Well yes, and no. Most of my working life up until this year I'd been doing various jobs in warehouses and other hands-on type stuff, so if I'm honest, that version of me would probably tell this version of me to quit whining! In all seriousness though, I think it will potentially have some very negative implications in terms of class consciousness, solidarity etc, which even to me as a communist, are starting to feel like quaint notions of yesteryear. This whole coronavirus and accompanying economic fall out has accelerated the process of atomisation and alienation which exists in society today. That's what I think anyway.

What is your opinion?

On the one hand, it feels like privilege not to have to risk exposure to the virus as often, but on the other being isolated at home is very depressing, not to mention stressful in that you have to bring the work environment into your home. There are reports of how employers are using the work at home option to increase hours, but also surveillance of employees through various online monitoring technology. The issues you raise about the effects on consciousness and solidarity are real I think, although we have seen some sectors of the class agitate for more telecommuting options in the context of the pandemic (teachers, etc.), even as many parents have said that online learning doesn't work very well, especially when everyone in the home has to compete for bandwidth.

There are very real questions opened up by this pandemic about how to balance risk and safety, while maintaining some semblance of sociality. Its one thing if these measures are temporary (flatten the curve to keep the hospitals from being over run), another when it is intimated that they may be indefinite (until we get a vaccine, but when will that be?) or even permanent if no effective vaccine is found. However, this has all proven very contentious and it is not clear what the communist voice on these questions would even say.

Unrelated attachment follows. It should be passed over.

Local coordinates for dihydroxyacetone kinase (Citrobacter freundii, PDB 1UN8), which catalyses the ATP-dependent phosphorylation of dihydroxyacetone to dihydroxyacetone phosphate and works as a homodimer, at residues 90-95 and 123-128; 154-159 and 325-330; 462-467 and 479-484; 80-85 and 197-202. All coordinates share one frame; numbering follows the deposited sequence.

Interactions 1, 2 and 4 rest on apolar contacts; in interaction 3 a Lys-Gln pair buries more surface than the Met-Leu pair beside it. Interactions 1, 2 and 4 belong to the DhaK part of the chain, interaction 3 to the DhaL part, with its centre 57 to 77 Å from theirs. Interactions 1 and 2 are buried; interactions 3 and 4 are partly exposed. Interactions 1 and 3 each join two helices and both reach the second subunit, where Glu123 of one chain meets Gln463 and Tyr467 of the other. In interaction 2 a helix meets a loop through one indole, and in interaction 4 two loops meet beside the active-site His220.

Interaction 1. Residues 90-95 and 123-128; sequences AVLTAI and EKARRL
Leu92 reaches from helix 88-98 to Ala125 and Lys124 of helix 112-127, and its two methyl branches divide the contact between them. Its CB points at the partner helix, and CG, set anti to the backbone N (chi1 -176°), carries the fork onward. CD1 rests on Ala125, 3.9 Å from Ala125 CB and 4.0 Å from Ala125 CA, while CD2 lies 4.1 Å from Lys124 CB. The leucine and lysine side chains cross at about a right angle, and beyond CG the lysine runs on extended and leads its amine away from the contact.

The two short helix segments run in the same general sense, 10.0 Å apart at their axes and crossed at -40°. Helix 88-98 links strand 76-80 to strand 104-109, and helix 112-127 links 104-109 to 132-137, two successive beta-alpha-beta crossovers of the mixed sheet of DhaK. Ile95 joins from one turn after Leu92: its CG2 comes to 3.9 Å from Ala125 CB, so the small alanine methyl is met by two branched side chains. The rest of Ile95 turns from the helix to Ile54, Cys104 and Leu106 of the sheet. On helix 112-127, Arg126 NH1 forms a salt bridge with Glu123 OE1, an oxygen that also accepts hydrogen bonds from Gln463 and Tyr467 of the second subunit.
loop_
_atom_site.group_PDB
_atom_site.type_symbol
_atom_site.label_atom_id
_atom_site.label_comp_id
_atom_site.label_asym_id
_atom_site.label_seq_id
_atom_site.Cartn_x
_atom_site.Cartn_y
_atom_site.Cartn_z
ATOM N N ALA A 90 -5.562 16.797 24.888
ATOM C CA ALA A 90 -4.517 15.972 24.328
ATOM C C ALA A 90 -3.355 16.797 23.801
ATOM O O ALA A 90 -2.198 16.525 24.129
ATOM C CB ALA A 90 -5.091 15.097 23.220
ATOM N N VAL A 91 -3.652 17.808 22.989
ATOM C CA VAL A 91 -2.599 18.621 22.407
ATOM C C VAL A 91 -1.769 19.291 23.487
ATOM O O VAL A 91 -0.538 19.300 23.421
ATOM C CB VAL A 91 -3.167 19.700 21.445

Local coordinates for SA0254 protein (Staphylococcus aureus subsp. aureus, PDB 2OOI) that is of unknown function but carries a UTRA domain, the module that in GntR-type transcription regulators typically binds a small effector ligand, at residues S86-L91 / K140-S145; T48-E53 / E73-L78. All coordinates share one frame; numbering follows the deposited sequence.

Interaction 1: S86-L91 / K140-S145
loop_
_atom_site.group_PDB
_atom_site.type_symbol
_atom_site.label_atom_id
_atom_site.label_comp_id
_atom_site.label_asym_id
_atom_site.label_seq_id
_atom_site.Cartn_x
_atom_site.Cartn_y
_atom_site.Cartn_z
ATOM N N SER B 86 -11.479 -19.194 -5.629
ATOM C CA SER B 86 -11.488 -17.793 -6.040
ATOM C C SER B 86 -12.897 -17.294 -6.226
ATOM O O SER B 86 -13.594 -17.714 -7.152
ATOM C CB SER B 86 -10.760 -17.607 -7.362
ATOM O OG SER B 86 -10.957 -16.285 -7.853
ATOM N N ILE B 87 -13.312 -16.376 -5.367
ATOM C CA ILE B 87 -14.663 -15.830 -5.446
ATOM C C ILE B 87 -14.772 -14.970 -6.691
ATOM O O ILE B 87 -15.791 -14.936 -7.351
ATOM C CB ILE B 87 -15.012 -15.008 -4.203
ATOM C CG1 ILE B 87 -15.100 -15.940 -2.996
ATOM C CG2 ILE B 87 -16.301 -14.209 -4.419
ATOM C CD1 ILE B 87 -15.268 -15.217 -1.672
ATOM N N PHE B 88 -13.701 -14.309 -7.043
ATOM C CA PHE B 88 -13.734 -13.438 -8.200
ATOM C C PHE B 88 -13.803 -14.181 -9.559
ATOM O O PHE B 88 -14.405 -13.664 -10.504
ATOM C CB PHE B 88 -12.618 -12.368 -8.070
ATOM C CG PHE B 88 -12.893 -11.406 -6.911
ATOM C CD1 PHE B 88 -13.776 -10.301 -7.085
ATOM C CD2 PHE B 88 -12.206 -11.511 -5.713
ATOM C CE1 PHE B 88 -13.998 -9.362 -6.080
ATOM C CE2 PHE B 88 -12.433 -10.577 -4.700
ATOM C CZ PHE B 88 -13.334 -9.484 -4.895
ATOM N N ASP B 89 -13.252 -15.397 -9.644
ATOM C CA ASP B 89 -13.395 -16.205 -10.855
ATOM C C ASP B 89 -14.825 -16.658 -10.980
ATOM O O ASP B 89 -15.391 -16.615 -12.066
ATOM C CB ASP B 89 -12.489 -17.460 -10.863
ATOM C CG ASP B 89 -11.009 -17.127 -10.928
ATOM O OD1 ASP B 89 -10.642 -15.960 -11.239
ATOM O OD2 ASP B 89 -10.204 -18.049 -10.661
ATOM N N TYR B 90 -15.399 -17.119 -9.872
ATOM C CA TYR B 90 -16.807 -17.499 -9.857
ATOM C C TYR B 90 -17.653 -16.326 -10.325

Tagore2
According to Spanish and

According to Spanish and Italian studies, confined workers were more contaminated than non-confined workers. it's counter-intuitive but it's the simple reality of the numbers.

Regarding teleworking, its development is quite inevitable, because its cost is often lower (reduction of incidental costs related to transport), and it promotes international competition (a telework employee can usually work from anywhere in the world). Probably, we need to help organize teleworkers.

I myself am a teleworker, and it's true that it's a very lonely professional life.

KT
Isolation exploitation

Communist wrote: "This whole coronavirus and accompanying economic fall out has accelerated the process of atomisation and alienation which exists in society today. That's what I think anyway." I agree. Think the ICC agrees.

I have three children all working from their homes. Of course, they are fortunate to have rooves over their heads and an income stream (work).  But, for two of them (their partners also now work from home), space is an issue, a conflict. And for all, the work starts in bed, from the laptop, with the first email. There is no longer a 'working day'. Or an end to it. Nor the 'weekend'. This is exacerbated by the global nature of communcation and business: up early for China, later for the US; stay  awake for South America (or is it the other way around? Whatever). You don't like it? Plenty more to take your place.
It's a real issue, the productivity extruded and the isolation imposed.